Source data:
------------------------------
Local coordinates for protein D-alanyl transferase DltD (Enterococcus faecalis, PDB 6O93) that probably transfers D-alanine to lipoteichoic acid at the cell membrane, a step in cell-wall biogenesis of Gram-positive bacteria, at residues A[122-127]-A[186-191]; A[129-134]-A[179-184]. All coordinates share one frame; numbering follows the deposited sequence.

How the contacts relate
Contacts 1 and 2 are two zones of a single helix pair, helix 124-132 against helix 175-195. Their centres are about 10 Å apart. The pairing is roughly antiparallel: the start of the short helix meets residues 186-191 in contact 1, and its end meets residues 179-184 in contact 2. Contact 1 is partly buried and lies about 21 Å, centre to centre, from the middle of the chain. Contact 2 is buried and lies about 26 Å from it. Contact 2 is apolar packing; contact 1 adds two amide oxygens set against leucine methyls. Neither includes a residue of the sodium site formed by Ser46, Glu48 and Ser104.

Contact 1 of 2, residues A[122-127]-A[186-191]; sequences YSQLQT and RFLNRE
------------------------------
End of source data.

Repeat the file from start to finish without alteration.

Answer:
Local coordinates for protein D-alanyl transferase DltD (Enterococcus faecalis, PDB 6O93) that probably transfers D-alanine to lipoteichoic acid at the cell membrane, a step in cell-wall biogenesis of Gram-positive bacteria, at residues A[122-127]-A[186-191]; A[129-134]-A[179-184]. All coordinates share one frame; numbering follows the deposited sequence.

How the contacts relate
Contacts 1 and 2 are two zones of a single helix pair, helix 124-132 against helix 175-195. Their centres are about 10 Å apart. The pairing is roughly antiparallel: the start of the short helix meets residues 186-191 in contact 1, and its end meets residues 179-184 in contact 2. Contact 1 is partly buried and lies about 21 Å, centre to centre, from the middle of the chain. Contact 2 is buried and lies about 26 Å from it. Contact 2 is apolar packing; contact 1 adds two amide oxygens set against leucine methyls. Neither includes a residue of the sodium site formed by Ser46, Glu48 and Ser104.

Contact 1 of 2, residues A[122-127]-A[186-191]; sequences YSQLQT and RFLNRE